As dark as the pandemic has been, Anne Pautler reminds us that there were also moments of grace.
On June 20 our parish church re-opened for Sunday Mass. No, the church building hadn’t been closed for the entire 15 months of the pandemic. There had been brief re-openings along the way, until another surge in cases or deaths closed the doors again. But I never felt there was enough time to get comfortable in the space. Taped-off pews, one-way traffic and aisle markers were a constant reminder not to relax our vigilance.
This time felt different. With most adults vaccinated and the spread of COVID-19 stalled in our county, all the pews were open again. The church was full of light and full of people. We sang from song sheets again, we hugged and we applauded. But even amid the rejoicing, I felt a sliver of regret - not for the days of isolation and online streaming, but for Mass in the garden.
Our parish school is built around a small courtyard garden, with covered arcades on three sides and a balcony on the fourth. During the worst of the pandemic that garden become the site of daily and Sunday Masses. The turf is artificial - and a good thing, too, because natural grass would never have survived the constant re-arranging of chairs or the people processing to and from Communion. But if the grass is synthetic, the trees, greenery, flowers and sunlight are real.
I remember windy days when the microphones made strange whistling noises, and bungee cords anchored the altar cloths. I remember an early morning Mass when a squirrel chased across the courtyard and up to the roof of the school.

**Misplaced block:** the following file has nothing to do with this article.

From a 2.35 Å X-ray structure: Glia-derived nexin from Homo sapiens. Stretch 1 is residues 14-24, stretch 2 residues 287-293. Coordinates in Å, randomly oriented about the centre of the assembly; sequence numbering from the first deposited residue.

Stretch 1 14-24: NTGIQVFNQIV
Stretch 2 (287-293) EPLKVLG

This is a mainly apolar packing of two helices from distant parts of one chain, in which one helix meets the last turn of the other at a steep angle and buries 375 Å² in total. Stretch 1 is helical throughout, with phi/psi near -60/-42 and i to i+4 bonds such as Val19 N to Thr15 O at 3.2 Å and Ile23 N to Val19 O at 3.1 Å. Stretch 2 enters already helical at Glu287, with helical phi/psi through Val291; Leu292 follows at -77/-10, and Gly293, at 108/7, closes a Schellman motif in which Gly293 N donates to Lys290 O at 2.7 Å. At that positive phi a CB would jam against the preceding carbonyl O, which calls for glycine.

There were beautiful banners in liturgical colors hanging from balconies. The two white-painted statues of Mary and Joseph often wore wreaths. Yes, Joseph wore a wreath as well as Mary - it’s his year, after all. The two saints stand in the flower beds, on the same level as members of the assembly.
On Sundays, there was a cantor and pianist. On weekdays, small birds chirped and flitted from tree to tree. It was reassuring to see other people at Mass, wearing masks and social distancing, but present.
My favorite memory is the hummingbirds. They’d dive in and out of the flower beds, even on Sundays. More than once a pair of them circled the priest giving his homily.
Homilies with hummingbirds. The pandemic has been a dark and fearsome presence in our lives. But there have been moments of joy, moments I do not want to forget. This summer there will still be some opportunities for Mass in the garden. Sometimes I will choose the garden over the church.
Anne Pautler discovered St. Paul the Apostle Catholic Community in Los Angeles as a UCLA graduate student. Over the years she has been nourished by the parish in many ways: liturgies, music, ministries, Bible study, outreach, and faith sharing. She has been a member of the RCIA team since 2010.